Population and Evolutionary GeneticsThe relationship between FST and the frequency of the most frequent allele, pp. 515–528Mattias Jakobsson, Michael D. Edge, and Noah A. RosenbergFST has long been used as a summary of genetic differentiation among groups, but remarkably, its relationship to locus allele frequencies has been unclear. This article provides a conceptual basis for understanding the dependence of FST on allele frequencies and genetic diversity. It shows that many unusual properties of FST, including its relatively low values in high-diversity human populations in Africa, derive from the intrinsic mathematical dependence of FST on features of allele frequency distributions. Gene ExpressionMinimal effect of gene clustering on expression in Escherichia coli, pp. 453–466Lusha W. Liang, Razika Hussein, Dena H. S. Block, and Han N. LimGenes that interact or function together are often clustered in bacterial genomes. Does this affect their expression? Surprisingly, no: the authors found that gene clustering in Escherichia coli has limited impact on levels or correlation of expression, or on stochastic fluctuations in expression. Their results rule out gene clustering as a general modulator of gene expression.Genome and Systems BiologyThe relationship between long-range chromatin occupancy and polymerization of the Drosophila ETS family transcriptional repressor Yan, pp. 633–649Jemma L. Webber, Jie Zhang, Lauren Cote, Pavithra Vivekanand, Xiaochun Ni, Jie Zhou, Nicolas Nègre, Richard W. Carthew, Kevin P. White, and Ilaria RebaySpreading of repressive complexes along chromatin has been proposed to be driven by the polymerization of transcriptional repressors, but this study of the Drosophila repressor Yan suggests oligomerization does not promote chromatin spreading. These results challenge the accepted model of polymerization-mediated chromatin spreading.

This Month’s PerspectivesThe genetics of canine skull shape variation, pp. 317–325Jeffrey J. Schoenebeck and Elaine A. OstranderThe dog as a model organism is young in human years, but insights gleaned in the eight years since its genome’s public debut have made it a prodigy. This species’ symbiosis with man makes it uniquely suited to address questions of the genetic basis of domestication, evolution, morphology, and disease. It is clear that the pertinence of answers awaiting canine geneticists extends beyond the dog.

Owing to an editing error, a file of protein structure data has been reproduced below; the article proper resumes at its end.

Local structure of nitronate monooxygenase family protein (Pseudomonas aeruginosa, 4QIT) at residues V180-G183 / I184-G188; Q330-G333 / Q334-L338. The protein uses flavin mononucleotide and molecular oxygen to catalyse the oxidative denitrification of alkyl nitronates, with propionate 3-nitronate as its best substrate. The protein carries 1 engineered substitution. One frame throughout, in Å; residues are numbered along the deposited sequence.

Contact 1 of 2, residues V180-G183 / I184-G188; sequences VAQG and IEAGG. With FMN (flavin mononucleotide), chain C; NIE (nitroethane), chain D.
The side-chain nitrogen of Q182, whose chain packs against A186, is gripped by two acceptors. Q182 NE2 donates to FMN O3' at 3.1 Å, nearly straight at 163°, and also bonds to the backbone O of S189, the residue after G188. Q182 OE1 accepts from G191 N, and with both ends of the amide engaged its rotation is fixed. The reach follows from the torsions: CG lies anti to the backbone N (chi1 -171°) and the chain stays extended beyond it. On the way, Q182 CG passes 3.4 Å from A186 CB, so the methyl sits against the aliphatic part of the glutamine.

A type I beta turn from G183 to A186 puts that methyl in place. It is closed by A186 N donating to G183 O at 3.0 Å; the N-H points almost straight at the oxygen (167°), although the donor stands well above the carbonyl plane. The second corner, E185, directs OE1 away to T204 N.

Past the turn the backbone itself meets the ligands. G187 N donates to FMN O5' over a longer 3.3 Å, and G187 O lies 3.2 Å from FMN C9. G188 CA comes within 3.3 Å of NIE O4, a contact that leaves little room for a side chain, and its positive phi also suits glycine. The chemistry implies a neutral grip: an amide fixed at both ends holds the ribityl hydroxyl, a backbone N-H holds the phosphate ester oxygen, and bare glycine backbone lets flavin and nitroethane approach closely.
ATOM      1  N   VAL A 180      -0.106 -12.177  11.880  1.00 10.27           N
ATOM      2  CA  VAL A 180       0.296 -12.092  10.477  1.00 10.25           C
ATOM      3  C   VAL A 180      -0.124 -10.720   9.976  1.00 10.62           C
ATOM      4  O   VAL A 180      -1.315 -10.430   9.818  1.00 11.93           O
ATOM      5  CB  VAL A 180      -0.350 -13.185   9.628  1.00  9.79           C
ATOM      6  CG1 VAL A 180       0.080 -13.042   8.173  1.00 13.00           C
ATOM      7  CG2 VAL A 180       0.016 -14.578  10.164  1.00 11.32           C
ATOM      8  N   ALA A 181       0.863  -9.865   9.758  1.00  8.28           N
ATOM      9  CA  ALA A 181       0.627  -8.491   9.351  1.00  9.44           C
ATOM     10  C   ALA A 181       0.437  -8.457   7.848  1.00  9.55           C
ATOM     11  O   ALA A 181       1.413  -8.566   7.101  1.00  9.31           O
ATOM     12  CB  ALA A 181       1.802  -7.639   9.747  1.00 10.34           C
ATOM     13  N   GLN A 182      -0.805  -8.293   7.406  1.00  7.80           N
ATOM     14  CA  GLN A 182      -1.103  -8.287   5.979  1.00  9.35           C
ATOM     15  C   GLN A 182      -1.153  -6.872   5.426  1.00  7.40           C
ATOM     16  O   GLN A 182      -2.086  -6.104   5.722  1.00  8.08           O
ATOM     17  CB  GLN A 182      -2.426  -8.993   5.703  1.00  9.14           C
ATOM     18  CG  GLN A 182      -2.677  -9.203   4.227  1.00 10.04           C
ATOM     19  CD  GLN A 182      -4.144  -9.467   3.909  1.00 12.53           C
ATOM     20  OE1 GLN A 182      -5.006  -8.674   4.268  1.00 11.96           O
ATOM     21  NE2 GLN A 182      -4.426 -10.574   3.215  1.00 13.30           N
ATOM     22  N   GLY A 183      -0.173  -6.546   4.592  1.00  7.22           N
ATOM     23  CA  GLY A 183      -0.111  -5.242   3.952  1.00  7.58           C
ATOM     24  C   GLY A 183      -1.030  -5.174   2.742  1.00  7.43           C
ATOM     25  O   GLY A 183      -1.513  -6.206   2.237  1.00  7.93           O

ABOUT GENETICS: Since 1916, GENETICS ( has covered high quality, original research on a range of topics bearing on inheritance, including population and evolutionary genetics, complex traits, developmental and behavioral genetics, cellular genetics, gene expression, genome integrity and transmission, and genome and systems biology. GENETICS, a peer-reviewed, peer-edited journal of the Genetics Society of America is one of the world's most cited journals in genetics and heredity.

ABOUT GSA: Founded in 1931, the Genetics Society of America (GSA) is the professional membership organization for scientific researchers, educators, bioengineers, bioinformaticians and others interested in the field of genetics. Its nearly 5,000 members work to advance knowledge in the basic mechanisms of inheritance, from the molecular to the population level. GSA is dedicated to promoting research in genetics and to facilitating communication among geneticists worldwide through its conferences, including the biennial conference on Model Organisms to Human Biology, an interdisciplinary meeting on current and cutting edge topics in genetics research, as well as annual and biennial meetings that focus on the genetics of particular organisms, including C. elegans, Drosophila, fungi, mice, yeast, and zebrafish. GSA publishes GENETICS, a leading journal in the field and an online, open-access journal, G3: Genes|Genomes|Genetics. For more information about GSA, please visit Also follow GSA on Facebook at and on Twitter @GeneticsGSA.